30th April 1945 – American soldiers

By 16th November 2017Brutality, Hunger, Psychology

EXCERPT FROM THE LONG NIGHT Journey to freedom “Night fell. We were tormented more by thirst than by hunger. After the massacre of Poing we were so terrified that we acquiesced to whatever happened to us without complaint. Artillery and gunfire rumbled on all around us through the night, and each new attack awoke new hope in us. We were on tenterhooks because of the noise of the fighting; it was music to our ears, and time passed quickly. The unbroken noise of weapons firing heralded the imminent end, the delivery for which we could hardly bear to wait. Whenever the  firing abated we fell into a shallow slumber, only to be startled awake yet again. Dawn had hardly begun to break when we were woken up, not by noise, but by silence. The morning of 30 April 1945 dawned, becoming always lighter, but still a dreadful silence all around. We peered through the gaps in the sides of the wagon to find out what this silence meant, but there was nothing of note we could see. Suddenly there was a babble of voices. The wagon-doors were torn open by figures in unfamiliar uniforms appeared before us. Hesitantly, we left the wagons. We looked carefully in every direction, but could see no trace of the old guards. Our comrades crowded around a few tanks parked next to our train. We were all crowded around, anxious to examine these strange vehicles. We were all extremely curious; were they friend or foe? Then we recognised the insignias on the tanks; they were American vehicles. Slowly I pushed myself forward until I was close enough to be able to touch this grey giant by stretching out my hand. On top of the tank sat two soldiers who, full of pity, threw various foods to us, and started to speak to us in English. We stumbled joyously about, touching the gun barrel and lying down on the tracks. We would have gladly embraced the soldiers and thanked them for the great fortune that we were once again allowed to be free people, now face to face with American soldiers. However, our appearance made ordinary people recoil and try to avoid coming into close contact with us.”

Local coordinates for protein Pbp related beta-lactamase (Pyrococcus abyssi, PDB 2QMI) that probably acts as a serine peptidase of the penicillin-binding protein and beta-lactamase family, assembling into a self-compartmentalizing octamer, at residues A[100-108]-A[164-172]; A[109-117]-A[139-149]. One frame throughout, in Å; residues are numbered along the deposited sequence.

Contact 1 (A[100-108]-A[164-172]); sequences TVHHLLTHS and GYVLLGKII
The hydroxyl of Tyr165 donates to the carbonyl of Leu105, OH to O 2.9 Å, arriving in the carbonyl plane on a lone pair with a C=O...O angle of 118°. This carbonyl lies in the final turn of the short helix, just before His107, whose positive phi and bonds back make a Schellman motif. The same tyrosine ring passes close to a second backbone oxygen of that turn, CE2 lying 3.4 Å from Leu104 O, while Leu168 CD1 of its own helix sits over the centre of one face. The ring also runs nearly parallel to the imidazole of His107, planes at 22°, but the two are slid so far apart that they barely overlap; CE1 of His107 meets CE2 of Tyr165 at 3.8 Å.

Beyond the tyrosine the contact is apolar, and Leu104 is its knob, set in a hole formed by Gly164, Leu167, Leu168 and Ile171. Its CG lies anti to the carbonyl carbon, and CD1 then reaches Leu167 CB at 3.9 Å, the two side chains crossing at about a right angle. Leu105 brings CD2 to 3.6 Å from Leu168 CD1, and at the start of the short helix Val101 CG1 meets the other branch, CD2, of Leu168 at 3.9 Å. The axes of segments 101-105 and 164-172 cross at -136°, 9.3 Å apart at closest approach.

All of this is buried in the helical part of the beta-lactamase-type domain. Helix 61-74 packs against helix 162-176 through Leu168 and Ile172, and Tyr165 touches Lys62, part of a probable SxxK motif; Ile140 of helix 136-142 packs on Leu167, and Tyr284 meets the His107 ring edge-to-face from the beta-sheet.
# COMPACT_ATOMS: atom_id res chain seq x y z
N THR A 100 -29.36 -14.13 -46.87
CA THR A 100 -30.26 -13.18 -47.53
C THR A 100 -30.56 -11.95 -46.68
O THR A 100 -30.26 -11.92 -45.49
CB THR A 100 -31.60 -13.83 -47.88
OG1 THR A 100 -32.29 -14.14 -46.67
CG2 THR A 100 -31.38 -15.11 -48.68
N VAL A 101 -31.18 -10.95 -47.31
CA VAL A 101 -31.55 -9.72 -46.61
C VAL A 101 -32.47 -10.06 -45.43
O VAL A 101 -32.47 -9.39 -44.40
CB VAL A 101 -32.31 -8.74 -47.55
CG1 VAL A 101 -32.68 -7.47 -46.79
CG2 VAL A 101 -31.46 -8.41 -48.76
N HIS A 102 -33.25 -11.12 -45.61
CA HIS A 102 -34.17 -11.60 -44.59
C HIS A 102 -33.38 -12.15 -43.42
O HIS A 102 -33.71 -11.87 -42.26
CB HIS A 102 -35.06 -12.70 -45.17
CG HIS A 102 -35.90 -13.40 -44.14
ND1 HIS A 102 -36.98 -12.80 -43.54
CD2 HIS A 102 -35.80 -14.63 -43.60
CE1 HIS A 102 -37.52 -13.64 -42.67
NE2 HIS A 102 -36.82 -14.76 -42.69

American soldiers walk by a train stationed in Dachau following liberation [United States Holocaust Memorial Museum, courtesy of Peggy McClure]

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